Megan: What are you getting me for my birthday, Mum?

Mum: The trip to Disneyland is for your birthday! What more do you want from me, blood?

Megan: Daddy's getting me a necklace, and Nanna's giving me money. Will Auntie Michelle get me Barbies?

Mum: No love, honestly, she won't get you Barbies, I promise you.

Megan: Why not?

Mum: She hates them, love. She thinks Barbies oppress women.

Megan: [pause] I want a Barbie!

Mum: You can buy one with your own money, I'm not buying you one. Seven year olds don't need Barbies.

Megan: I love Barbies! I'd play with them more, only I've got all my homework to do.

Mum: Oh yes! Is that before or after I make you scrub the kitchen floor? And clean the toilet with a toothbrush?

And on it went, putting me into a great frame of mind for the conference. But my three days of conferencing did not lead to a well-earned rest in Oxford on Sunday. No, it saw me back on the good old Oxford-to-Paddington train. This time with unadulterated bookish fun in mind...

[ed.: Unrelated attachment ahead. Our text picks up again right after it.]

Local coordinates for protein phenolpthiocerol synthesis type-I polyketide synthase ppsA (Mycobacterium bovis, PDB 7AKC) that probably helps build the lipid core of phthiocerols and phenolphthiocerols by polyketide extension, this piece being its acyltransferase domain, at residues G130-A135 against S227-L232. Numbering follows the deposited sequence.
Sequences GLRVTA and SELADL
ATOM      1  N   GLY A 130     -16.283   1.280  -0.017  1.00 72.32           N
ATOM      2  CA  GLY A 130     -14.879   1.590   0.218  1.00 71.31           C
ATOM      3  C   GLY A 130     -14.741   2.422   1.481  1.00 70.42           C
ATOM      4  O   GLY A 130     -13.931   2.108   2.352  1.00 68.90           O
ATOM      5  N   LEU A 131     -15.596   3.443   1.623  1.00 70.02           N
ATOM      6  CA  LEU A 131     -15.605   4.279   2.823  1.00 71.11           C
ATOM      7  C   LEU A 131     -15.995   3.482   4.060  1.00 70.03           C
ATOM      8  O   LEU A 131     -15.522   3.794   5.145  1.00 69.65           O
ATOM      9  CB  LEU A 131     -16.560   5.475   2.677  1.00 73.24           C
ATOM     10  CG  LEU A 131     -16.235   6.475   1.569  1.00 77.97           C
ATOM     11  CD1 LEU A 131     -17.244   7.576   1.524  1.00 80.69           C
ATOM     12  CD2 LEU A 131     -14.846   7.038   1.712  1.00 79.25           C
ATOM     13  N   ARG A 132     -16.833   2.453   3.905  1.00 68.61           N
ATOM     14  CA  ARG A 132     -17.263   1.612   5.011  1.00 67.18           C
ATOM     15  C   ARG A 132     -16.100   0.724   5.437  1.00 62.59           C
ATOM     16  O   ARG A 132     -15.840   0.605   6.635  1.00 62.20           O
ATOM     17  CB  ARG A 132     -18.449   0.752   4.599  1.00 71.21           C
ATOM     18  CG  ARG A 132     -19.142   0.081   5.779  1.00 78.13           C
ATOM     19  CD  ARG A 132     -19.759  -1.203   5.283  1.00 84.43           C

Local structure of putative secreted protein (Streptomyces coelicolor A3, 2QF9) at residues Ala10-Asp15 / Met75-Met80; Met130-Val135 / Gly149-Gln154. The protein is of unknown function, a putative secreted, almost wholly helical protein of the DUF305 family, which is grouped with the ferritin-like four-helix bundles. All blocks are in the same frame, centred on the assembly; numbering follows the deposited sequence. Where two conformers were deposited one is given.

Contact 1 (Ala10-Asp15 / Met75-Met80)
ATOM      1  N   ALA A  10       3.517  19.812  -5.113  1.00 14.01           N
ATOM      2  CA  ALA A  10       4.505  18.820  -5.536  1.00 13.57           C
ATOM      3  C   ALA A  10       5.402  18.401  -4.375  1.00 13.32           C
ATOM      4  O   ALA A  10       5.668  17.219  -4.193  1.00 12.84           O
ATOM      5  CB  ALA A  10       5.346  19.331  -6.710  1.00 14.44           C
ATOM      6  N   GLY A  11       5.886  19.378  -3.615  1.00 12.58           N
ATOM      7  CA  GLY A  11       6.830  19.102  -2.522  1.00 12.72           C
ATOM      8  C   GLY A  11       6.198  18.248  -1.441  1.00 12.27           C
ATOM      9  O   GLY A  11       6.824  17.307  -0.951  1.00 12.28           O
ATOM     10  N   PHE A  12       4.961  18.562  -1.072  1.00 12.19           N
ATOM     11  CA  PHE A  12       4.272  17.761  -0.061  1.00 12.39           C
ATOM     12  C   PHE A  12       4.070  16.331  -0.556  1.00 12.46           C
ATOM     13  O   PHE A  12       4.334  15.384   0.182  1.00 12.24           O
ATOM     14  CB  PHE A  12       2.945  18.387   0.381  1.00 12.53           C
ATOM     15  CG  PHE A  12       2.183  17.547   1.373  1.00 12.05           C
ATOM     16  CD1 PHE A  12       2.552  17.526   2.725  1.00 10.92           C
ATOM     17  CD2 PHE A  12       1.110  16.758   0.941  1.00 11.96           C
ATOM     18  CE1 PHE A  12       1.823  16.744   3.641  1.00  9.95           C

I met up with not one, not two, but three delightful bloggers on Sunday. Guest of honour was Darlene, over from Canada, and also very honourable were Mary and Rachel. (Mary isn't fond of being in photographs, so she was chief-in-charge photographer.) I arrived shortly after them at the cafe of the National Gallery, and from then on we spent the next five or so hours chatting nineteen-to-the-dozen, buying armfuls of books, eating quantities of cake, and following the Virginia Woolf Guided Walk (before sloping off to, er, eat cake).

I'll devote another post to the books I bought, but they were several - from the shops on Charing Cross Road. In Henry Porde Books there were dozens of our-sort-of-novels (Delafield, Arnim, and Young all featured here too) most of which had one lady's name inside them. I can't remember it now... Muriel Nicholas, maybe? Sadly my tastes were rather *too* close to this fine lady's, since our libraries overlapped somewhat too much. I rather riled Rachel by the number of times my response, to proffered books, was "I've got it." Not, of course "I've read it"...